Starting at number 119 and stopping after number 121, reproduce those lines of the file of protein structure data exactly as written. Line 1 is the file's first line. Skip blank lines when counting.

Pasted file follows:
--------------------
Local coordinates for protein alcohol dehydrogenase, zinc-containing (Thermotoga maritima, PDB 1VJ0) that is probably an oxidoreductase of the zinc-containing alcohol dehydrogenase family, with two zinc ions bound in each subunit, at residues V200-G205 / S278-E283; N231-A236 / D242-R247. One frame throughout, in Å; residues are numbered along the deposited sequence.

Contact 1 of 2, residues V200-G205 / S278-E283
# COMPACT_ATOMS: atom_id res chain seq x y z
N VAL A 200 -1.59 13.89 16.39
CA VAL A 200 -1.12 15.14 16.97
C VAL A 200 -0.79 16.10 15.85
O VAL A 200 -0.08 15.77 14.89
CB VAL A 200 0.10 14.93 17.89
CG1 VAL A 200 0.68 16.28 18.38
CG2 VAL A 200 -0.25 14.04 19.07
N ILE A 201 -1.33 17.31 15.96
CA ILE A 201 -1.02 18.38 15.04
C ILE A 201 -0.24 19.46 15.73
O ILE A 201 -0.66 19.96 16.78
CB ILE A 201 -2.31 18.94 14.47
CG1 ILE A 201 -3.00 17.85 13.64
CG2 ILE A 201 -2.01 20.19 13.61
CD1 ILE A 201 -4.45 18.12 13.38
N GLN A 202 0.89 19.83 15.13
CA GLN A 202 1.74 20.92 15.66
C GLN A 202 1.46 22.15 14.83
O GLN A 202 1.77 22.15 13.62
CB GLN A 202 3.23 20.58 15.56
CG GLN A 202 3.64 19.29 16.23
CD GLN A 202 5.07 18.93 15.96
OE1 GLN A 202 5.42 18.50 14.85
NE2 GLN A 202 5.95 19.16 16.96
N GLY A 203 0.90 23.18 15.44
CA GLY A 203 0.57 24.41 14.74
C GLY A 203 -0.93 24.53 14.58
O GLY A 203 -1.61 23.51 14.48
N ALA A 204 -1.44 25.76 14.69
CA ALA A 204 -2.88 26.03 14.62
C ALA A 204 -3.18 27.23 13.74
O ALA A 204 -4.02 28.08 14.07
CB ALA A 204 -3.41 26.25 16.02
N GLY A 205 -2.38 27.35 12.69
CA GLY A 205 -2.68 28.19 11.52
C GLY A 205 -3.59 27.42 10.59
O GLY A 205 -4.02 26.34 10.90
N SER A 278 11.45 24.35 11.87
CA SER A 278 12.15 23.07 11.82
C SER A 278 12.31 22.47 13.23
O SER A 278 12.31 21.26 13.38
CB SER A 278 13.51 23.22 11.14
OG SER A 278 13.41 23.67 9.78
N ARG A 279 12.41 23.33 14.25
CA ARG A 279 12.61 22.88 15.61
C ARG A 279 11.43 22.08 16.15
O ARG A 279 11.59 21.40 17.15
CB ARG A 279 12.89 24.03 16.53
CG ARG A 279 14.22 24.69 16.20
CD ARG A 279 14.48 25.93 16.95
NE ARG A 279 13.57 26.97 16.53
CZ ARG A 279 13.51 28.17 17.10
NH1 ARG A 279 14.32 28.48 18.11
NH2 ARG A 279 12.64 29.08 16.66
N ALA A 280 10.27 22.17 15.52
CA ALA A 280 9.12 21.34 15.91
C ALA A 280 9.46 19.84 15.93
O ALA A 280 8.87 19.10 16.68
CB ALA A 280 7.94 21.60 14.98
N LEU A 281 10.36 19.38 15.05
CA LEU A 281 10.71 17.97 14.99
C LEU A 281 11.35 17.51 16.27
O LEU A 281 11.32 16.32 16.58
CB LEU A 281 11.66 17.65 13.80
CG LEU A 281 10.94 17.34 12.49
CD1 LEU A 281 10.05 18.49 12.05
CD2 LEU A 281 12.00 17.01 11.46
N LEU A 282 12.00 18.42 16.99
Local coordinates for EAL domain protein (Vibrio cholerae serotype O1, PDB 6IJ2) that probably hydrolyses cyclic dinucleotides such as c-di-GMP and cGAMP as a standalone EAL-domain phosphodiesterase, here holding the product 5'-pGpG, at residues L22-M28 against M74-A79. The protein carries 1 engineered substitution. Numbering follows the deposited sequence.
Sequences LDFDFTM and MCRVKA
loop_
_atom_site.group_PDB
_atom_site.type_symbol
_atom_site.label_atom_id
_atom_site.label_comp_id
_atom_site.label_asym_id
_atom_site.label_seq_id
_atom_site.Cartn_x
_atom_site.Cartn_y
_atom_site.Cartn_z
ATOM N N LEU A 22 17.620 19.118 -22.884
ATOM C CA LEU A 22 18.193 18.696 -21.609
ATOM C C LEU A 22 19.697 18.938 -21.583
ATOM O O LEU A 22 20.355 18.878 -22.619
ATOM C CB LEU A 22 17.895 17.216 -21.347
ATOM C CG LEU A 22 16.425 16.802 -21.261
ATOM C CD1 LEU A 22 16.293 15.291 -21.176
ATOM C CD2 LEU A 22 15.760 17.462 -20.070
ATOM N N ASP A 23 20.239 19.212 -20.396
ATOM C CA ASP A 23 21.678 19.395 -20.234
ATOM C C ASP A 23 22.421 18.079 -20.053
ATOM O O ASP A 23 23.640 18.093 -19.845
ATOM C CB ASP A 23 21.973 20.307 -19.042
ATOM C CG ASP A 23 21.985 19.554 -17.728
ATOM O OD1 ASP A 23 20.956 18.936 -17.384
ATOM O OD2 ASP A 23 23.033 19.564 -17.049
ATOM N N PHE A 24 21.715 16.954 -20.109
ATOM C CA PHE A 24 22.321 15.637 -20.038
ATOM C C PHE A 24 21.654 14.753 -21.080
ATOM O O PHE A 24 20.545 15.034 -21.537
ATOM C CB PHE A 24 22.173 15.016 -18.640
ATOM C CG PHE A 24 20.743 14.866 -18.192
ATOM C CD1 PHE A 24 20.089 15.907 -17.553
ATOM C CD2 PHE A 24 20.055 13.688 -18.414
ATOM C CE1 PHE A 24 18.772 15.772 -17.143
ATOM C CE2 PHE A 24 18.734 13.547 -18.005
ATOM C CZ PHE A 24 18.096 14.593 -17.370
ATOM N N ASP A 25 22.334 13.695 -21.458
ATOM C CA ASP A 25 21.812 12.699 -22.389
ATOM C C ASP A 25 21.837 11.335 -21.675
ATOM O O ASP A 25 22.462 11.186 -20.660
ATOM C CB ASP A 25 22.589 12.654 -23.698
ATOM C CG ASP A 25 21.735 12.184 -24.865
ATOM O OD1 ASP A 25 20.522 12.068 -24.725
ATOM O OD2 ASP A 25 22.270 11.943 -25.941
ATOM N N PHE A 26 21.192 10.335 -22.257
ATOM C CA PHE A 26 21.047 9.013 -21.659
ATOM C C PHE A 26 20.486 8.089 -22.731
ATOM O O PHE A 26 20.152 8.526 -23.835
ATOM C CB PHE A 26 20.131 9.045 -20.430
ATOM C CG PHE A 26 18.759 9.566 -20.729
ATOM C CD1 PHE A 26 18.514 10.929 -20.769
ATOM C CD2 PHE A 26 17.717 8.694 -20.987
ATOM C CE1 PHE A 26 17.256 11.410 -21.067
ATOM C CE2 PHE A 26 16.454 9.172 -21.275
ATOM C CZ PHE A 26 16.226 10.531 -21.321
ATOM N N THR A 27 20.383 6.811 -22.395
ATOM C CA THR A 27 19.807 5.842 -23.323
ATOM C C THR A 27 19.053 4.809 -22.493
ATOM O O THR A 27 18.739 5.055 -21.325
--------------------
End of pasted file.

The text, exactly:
ATOM N N PHE A 26 21.192 10.335 -22.257
ATOM C CA PHE A 26 21.047 9.013 -21.659
ATOM C C PHE A 26 20.486 8.089 -22.731